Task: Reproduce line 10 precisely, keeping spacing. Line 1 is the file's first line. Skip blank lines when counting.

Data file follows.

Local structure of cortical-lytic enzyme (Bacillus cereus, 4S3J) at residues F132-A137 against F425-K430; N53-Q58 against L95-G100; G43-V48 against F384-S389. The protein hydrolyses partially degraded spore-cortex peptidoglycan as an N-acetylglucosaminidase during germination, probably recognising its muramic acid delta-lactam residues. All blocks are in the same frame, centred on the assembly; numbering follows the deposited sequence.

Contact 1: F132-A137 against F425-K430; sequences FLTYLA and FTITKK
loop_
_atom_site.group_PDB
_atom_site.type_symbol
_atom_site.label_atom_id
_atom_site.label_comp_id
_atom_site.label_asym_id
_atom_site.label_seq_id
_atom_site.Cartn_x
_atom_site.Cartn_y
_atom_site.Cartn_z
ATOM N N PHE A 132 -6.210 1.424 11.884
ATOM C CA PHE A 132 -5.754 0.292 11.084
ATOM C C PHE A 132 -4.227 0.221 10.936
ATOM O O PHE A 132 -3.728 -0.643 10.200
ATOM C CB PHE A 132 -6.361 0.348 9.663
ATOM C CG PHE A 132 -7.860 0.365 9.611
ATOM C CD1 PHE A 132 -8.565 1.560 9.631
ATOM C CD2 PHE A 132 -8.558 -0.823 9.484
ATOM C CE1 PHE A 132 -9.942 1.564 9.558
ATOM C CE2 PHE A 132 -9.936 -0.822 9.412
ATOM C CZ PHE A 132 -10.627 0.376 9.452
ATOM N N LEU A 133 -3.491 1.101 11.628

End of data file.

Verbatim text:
_atom_site.Cartn_x